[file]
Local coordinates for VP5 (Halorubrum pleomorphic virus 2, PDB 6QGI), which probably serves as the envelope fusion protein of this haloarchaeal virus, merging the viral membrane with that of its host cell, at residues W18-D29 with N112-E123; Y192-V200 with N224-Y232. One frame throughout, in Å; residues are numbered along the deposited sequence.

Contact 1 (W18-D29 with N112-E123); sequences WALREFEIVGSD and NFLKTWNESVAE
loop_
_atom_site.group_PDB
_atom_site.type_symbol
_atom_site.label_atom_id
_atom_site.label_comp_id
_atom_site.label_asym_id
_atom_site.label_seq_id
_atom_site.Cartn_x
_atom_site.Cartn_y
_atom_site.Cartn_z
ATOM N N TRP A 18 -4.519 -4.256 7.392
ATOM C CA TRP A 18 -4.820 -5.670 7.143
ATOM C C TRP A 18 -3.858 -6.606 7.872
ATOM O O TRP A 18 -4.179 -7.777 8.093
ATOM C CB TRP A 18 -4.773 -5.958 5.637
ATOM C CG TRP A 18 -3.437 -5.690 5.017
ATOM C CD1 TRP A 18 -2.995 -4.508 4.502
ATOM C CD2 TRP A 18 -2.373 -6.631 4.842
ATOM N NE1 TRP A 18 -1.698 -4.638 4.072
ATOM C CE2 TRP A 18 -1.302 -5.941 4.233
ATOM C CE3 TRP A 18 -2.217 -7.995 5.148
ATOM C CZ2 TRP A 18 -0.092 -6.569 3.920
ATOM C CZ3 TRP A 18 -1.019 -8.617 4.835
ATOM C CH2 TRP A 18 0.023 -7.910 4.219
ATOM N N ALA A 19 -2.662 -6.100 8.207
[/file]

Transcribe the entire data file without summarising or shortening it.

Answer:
Local coordinates for VP5 (Halorubrum pleomorphic virus 2, PDB 6QGI), which probably serves as the envelope fusion protein of this haloarchaeal virus, merging the viral membrane with that of its host cell, at residues W18-D29 with N112-E123; Y192-V200 with N224-Y232. One frame throughout, in Å; residues are numbered along the deposited sequence.

Contact 1 (W18-D29 with N112-E123); sequences WALREFEIVGSD and NFLKTWNESVAE
loop_
_atom_site.group_PDB
_atom_site.type_symbol
_atom_site.label_atom_id
_atom_site.label_comp_id
_atom_site.label_asym_id
_atom_site.label_seq_id
_atom_site.Cartn_x
_atom_site.Cartn_y
_atom_site.Cartn_z
ATOM N N TRP A 18 -4.519 -4.256 7.392
ATOM C CA TRP A 18 -4.820 -5.670 7.143
ATOM C C TRP A 18 -3.858 -6.606 7.872
ATOM O O TRP A 18 -4.179 -7.777 8.093
ATOM C CB TRP A 18 -4.773 -5.958 5.637
ATOM C CG TRP A 18 -3.437 -5.690 5.017
ATOM C CD1 TRP A 18 -2.995 -4.508 4.502
ATOM C CD2 TRP A 18 -2.373 -6.631 4.842
ATOM N NE1 TRP A 18 -1.698 -4.638 4.072
ATOM C CE2 TRP A 18 -1.302 -5.941 4.233
ATOM C CE3 TRP A 18 -2.217 -7.995 5.148
ATOM C CZ2 TRP A 18 -0.092 -6.569 3.920
ATOM C CZ3 TRP A 18 -1.019 -8.617 4.835
ATOM C CH2 TRP A 18 0.023 -7.910 4.219
ATOM N N ALA A 19 -2.662 -6.100 8.207